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Showing posts from 2007

Importing old emails into Gmail via IMAP

So Gmail added IMAP support this month and the biggest benefit I got from the new addition was a simple way to import my pre-Gmail email. When I first got my account several years ago I looked into importing all of my old email messages into my Gmail account but found it would be tedious and fraught with problems. The biggest one being there seemed to be no way to import the emails and preserve their old header information such as who sent it, what address they sent it to, when they sent it and when I originally received it. All the import tools I found were nothing more than glorified resenders that simply emailed my old emails to my new account. But now with an IMAP link between Gmail and Apple Mail, my current email client, importing my old email is as easy as dragging and dropping them into my Gmail inbox. Unfortunately Apple Mail 3.0 is still flaky and trying to move too many emails at once causes it to crash. If I import them in about one-month batches it seems to handle it

Identity Theft and You

I recently was forwarded an email about Google's "scary" (for some) feature of reverse phone searching. You can read more about the email at . Anyway, I was bothered enough by the false sense of security a FUD email like this provides for those who aren't as wise to today's Internet issues that I was forced to write the following response for my family to read as a counterpoint. I receive many forwarded emails, but I award few with more than a passing glance. This one is so misguided though, I felt it deserved a response at least to those I know and care about. Phone numbers and addresses aren't private information and shouldn't be or they betray the very nature of what they are, location devices. Reverse searching for a person or address based on a phone number has been available for a very long time on many websites, the most well known, for me at least, being The advice the original email provided will lead many who rea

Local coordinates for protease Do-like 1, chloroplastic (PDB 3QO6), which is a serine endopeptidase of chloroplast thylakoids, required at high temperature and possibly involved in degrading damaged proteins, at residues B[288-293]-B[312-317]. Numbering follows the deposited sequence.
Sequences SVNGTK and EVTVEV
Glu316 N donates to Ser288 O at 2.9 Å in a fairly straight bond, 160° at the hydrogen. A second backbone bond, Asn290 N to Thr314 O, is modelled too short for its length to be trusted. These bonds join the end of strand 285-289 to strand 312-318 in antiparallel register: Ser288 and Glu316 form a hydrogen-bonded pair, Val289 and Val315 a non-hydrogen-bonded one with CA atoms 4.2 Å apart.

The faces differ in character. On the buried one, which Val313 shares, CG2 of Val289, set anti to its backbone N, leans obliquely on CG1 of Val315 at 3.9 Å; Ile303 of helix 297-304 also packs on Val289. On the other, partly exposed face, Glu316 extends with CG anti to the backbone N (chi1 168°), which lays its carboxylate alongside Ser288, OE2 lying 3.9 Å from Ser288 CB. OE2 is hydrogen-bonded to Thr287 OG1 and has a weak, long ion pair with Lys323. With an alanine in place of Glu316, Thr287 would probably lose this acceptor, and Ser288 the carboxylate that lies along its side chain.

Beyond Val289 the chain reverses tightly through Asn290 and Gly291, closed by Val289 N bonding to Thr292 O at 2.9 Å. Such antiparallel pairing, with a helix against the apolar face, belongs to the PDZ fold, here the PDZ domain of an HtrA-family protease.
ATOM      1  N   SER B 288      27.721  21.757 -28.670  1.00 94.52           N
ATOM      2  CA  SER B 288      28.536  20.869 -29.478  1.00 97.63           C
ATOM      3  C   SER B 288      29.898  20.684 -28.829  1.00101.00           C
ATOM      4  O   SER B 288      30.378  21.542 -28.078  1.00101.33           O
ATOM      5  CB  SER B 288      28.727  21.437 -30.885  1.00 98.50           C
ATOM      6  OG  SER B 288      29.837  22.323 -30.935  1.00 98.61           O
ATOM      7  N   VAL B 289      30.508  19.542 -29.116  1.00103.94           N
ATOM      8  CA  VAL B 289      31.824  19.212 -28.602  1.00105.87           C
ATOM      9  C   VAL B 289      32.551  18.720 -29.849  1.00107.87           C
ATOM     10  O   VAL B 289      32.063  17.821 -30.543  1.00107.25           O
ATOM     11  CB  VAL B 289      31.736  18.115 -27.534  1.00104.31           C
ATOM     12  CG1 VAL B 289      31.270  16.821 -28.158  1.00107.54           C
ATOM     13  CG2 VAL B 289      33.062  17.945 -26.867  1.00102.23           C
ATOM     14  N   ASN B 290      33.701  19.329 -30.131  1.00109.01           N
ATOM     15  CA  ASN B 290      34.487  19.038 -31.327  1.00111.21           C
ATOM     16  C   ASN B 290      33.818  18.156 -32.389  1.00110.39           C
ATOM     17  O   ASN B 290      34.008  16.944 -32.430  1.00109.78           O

Maven Quirks: Parents of Dependencies

So try this in Maven. Create a project A and don't install it. Create two subprojects, B and C, that have A as their parent. Make B depend on C. Install C. Try to build B. You won't be able to as Maven claims it can't download A. Huh? Why did C build then? The cause is that Maven can resolve a project's parent on the local drive using a relative path. But if a project has a dependency, it will only look up that dependency's parent through the repositories, even if that parent is available via a relative path. The solution, install A into your local repository. If another developer gets B out of your SCM and tries to build they will fail with the same problem. So I've now learned. Deploy more snapshot builds of parent POMs to keep my fellow developers happy.

Maven for Ant Users

My coworker asked me to describe how Maven compares and differs to Ant. I realized how hard it was for me to describe what a developer gets for moving their build process from Ant scripts to Maven. I can't make the argument that you can do X with Maven but not with Ant because I don't really have a valid example. However, I am inclined to make the argument that you can do X with both but with Maven it's easier. With Maven, you collect metadata about your project instead of writing scripts defining the steps your build will take. For example, if you look at an Ant script you'll immediately see that it is organized as targets which many developers use to define and group the steps of their build process. In a Maven POM file, you won't see similar build steps defined. This can be confusing for a new Maven user coming from the world of Ant. I know it was for me. Instead, you'll see lots of metadata about the project such as dependencies, Maven plugins to use

Flocking Applet

So I was brushing up on my CS fundamentals recently and was reminded of the topic of Markov chains . In college, I created an applet that simulated flocking behavior in animals using a Markov chain and it turns out its still up on my college site.